April 1 is a dangerous date. It’s a day when punking people becomes the national sport. It’s not just traditional pranksters like College Humor marking the holiday. Law firms and law schools have been getting in on the fun today as well.
Shortly after your ATL editors got back from lunch, we got an alarmed email from a Columbia Law student, upset about Columbia’s plan to block some popular websites starting Monday:
From: Student Senate
Date: Thu, Apr 1, 2010 at 14:25
Subject: Selective Website Blocking
When the Dean’s Advisory Committee addressed the Senate last month, it conveyed the faculty’s concern regarding student inattention and declining participation in class. The consensus among professors is that in-class Internet use is the primary cause.
Yesterday, we were informed that IT will begin blocking access to certain Internet sites inside the Law School’s three main buildings, while classes are meeting. Selective site blocking is scheduled to begin Monday morning. Among the 2-3 dozen sites affected are Facebook, Gmail and Above the Law. Others may be added later.
A full list of these sites is available at http://www.columbia.edu/cu/law/senate/siteblocking.html. We’ll update this page as more information becomes available…
We’re honored to be part of that Holy Trifecta of websites, though Elie was initially quite upset at Columbia — until he visited the linked website and “got Rick-rolled for the first time in years.” Judging from the flood of emails we’ve gotten, he’s far from the only one.
An M&A partner at Weil sent out a firm-wide email this morning about a new tradition for retiring partners. The subject was “Retirement of Attorney Numbers”:
In addition to its other duties, The Selection Panel has been tasked by the Management Committee with selecting partners for the honor of retiring their attorney numbers – so that no other attorney will ever be permitted to use it.
This singular and unique honor will be bestowed first on the partners listed below, and representative time slips from the honorees will be permanently posted in the New York Dining Room in a special area akin to Monument Park in Yankee Stadium. Each honoree will also receive a gold lapel pin in the shape of their number.
Jesse D. Wolff 6
R. Todd Lang 10
Ira M. Millstein 11
Harvey Miller 20
We ask you please to join us in congratulating our first honorees at a ceremony tomorrow afternoon at 5:00 in the Dining Room. We also solicit your suggestions for additional honorees to be recognized for their contributions to the firm.
Please send an RSVP today (so we can get a count for refreshments) for tomorrow’s ceremony to email@example.com.
Please also use the same email address for suggestions for additional honorees for the next round.
We imagine Weil associates must have quickly realized this was an April Fools’ joke, since none of the partners wanted to be #1.
Meanwhile, Yale also upset some of its students with this cerebral prank:
To: All Students
From: Student Representatives
Re: Writing Requirement Policy Update
Date: April 1, 2010
In light of the current economic climate, and in response to new educational initiatives at other law schools, changes to the law school writing requirements are being implemented for the Fall 2010 term. A faculty committee has been regularly consulting with the student representatives regarding these changes.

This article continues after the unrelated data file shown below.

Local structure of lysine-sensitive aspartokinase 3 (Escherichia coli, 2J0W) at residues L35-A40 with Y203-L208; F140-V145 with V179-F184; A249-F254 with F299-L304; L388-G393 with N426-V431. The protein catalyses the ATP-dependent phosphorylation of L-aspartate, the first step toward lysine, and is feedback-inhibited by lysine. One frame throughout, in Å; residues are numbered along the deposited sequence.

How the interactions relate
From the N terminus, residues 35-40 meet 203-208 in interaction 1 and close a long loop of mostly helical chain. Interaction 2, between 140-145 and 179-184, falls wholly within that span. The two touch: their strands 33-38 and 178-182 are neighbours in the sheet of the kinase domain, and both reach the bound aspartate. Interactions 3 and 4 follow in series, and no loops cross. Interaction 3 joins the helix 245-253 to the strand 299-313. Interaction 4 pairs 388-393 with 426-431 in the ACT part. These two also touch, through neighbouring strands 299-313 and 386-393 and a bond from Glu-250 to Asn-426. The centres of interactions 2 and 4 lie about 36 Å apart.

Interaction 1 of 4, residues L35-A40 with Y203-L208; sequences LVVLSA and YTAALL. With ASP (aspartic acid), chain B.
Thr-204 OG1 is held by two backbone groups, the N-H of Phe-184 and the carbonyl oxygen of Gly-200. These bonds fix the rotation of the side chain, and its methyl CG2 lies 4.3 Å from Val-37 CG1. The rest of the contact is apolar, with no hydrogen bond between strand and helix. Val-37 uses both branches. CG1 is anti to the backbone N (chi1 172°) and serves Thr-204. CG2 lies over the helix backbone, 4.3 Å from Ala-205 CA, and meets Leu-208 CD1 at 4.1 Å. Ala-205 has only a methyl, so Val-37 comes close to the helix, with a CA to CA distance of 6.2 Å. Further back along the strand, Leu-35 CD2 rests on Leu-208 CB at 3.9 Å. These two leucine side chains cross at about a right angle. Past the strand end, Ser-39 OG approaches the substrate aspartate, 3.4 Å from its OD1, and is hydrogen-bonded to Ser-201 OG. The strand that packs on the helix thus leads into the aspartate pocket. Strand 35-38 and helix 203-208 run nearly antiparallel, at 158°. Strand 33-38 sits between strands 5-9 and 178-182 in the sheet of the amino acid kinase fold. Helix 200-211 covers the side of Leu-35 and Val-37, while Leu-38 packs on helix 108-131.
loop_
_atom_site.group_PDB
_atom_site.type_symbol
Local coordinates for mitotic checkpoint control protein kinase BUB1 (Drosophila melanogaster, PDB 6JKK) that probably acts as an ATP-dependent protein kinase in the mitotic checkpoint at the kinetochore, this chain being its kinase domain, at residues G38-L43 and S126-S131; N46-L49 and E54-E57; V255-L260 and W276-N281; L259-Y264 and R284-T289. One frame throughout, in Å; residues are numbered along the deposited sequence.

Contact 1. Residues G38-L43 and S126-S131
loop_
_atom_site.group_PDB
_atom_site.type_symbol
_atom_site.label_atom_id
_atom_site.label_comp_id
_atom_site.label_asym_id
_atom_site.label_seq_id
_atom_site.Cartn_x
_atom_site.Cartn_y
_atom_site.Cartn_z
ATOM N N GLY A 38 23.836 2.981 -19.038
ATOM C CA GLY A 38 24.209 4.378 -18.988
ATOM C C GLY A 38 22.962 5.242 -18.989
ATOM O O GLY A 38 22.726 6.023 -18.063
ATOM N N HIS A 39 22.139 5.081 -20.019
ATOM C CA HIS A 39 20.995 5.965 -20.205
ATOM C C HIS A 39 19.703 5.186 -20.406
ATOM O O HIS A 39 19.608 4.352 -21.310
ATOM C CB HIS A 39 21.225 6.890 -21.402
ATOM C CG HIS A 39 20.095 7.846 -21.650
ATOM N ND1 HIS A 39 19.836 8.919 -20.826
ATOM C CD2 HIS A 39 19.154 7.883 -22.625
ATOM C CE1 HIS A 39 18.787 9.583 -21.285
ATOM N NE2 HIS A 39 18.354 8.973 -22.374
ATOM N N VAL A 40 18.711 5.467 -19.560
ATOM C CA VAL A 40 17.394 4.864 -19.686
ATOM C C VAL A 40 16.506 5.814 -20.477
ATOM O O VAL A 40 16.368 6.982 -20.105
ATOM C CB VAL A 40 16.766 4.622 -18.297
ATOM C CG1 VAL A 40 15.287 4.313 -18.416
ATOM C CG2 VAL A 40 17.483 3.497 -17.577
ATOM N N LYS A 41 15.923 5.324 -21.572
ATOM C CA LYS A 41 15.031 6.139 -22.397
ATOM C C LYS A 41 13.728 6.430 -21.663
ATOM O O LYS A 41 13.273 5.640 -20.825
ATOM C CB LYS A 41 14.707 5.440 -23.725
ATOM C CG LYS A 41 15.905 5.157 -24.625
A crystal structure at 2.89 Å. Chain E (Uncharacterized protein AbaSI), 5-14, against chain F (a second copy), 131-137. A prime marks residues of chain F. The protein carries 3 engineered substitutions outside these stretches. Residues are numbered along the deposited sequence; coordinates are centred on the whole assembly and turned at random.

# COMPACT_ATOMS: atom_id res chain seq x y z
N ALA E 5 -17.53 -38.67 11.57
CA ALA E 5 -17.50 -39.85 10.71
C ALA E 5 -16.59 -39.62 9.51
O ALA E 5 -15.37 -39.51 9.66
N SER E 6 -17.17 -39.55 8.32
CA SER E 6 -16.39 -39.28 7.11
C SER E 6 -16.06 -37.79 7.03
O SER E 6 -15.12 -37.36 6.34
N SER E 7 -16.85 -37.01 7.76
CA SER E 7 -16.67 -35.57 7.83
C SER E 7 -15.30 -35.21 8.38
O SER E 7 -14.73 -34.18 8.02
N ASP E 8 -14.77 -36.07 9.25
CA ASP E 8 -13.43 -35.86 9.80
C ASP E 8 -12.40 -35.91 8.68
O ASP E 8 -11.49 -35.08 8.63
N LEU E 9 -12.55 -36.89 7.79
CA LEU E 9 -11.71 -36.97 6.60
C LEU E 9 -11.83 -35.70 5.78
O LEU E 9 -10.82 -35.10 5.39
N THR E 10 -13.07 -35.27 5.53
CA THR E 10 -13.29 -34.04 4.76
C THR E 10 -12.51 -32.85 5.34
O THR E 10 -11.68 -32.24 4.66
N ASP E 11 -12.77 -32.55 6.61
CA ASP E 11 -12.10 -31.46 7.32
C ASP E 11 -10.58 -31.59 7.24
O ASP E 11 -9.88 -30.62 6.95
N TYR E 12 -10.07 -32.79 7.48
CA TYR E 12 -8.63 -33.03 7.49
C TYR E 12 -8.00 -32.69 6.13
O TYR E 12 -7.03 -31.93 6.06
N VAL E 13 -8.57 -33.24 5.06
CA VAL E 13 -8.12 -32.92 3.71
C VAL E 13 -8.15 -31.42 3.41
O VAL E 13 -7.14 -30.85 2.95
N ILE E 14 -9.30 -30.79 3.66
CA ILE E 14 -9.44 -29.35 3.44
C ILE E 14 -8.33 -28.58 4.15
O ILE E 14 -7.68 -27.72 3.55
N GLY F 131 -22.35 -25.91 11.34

These new requirements will serve to distinguish our graduates in the increasingly competitive job market, and will ensure that Yale Law School remains the premier institution for future legal academics.
The changes to the writing requirements are as follows:
1. All papers will be subject to minimum length requirements. All papers receiving Substantial credit must be a minimum of 15,000 words, and all papers receiving Supervised Analytic Writing credit must be a minimum of 25,000 words. These length requirements will ensure that students fully explore the normative and theoretical aspects of their topics and do not confine themselves to mere doctrinal analysis.
2. In order to create greater uniformity in faculty oversight of papers, and to foster increased student-faculty contact, each SAW paper must be supervised by a committee of three faculty members.
3. Each student will be required to make an oral defense of his or her SAW before a committee of senior faculty. Students may choose whether these defenses are open to the Yale Law school community.
Please note that while these new requirements will not apply to students graduating this term, they will apply to all students as of the Fall 2010 term. Returning students who have already submitted their SAW or Substantial will be required to revise and resubmit their papers in order to conform to the new requirements.
By providing for a more rigorous writing experience, these new requirements will improve the ability of our graduates to compete with graduates of other law schools, and will thus ultimately make law school a less stressful, more community focused environment.
This memorandum provides a broad sketch of the coming changes. More detailed requirements will follow in the weeks ahead. Although we do not anticipate any problems with this new system, please direct any comments to us at firstname.lastname@example.org.
-Your Student Reps
In keeping with the schools’ reputations, Yale’s practical joke was a bit dry in comparison to Columbia’s. Rather than outrage, a student who sent it to us says it “generated a lot of discussion and consternation.”
In our opinion, the best April Fools’ jokes have a reveal in them.
What did your friends and colleagues do to punk you today?